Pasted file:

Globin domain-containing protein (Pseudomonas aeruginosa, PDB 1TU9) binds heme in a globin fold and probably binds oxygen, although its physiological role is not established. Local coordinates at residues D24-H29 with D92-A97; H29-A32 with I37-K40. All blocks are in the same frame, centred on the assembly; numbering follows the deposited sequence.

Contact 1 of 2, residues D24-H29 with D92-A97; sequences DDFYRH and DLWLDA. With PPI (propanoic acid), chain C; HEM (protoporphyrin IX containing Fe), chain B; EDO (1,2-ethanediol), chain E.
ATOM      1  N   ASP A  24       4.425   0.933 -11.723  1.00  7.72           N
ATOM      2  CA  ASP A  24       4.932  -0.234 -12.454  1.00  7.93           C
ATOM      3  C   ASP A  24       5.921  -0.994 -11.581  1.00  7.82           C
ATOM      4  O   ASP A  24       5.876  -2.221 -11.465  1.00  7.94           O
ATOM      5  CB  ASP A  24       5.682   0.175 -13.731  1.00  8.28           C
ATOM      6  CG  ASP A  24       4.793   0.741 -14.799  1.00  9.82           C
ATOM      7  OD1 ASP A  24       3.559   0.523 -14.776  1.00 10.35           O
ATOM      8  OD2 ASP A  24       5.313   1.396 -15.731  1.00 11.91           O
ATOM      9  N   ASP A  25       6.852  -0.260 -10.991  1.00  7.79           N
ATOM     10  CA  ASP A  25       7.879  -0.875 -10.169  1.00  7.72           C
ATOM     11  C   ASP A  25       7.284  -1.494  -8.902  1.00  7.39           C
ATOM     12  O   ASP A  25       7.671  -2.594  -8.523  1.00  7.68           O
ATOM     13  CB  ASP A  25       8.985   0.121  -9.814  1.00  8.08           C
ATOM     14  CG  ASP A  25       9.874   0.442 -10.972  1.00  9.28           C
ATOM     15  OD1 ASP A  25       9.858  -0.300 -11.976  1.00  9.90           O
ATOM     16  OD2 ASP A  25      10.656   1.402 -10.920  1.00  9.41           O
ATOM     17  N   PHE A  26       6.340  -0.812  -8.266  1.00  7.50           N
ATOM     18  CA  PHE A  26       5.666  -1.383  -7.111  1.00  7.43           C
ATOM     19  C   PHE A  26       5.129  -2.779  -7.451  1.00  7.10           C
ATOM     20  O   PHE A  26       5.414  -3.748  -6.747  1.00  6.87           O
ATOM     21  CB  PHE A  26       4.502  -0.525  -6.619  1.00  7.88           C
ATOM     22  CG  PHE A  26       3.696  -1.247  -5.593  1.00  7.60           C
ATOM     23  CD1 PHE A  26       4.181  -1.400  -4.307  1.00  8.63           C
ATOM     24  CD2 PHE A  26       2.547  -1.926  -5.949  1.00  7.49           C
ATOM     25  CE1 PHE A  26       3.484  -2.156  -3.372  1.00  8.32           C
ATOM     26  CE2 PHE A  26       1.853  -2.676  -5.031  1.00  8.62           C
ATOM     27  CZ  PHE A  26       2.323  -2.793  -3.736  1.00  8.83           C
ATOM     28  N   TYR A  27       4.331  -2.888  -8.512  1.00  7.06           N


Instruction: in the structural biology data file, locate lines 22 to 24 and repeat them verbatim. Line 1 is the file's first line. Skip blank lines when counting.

ATOM     20  O   PHE A  26       5.414  -3.748  -6.747  1.00  6.87           O
ATOM     21  CB  PHE A  26       4.502  -0.525  -6.619  1.00  7.88           C
ATOM     22  CG  PHE A  26       3.696  -1.247  -5.593  1.00  7.60           C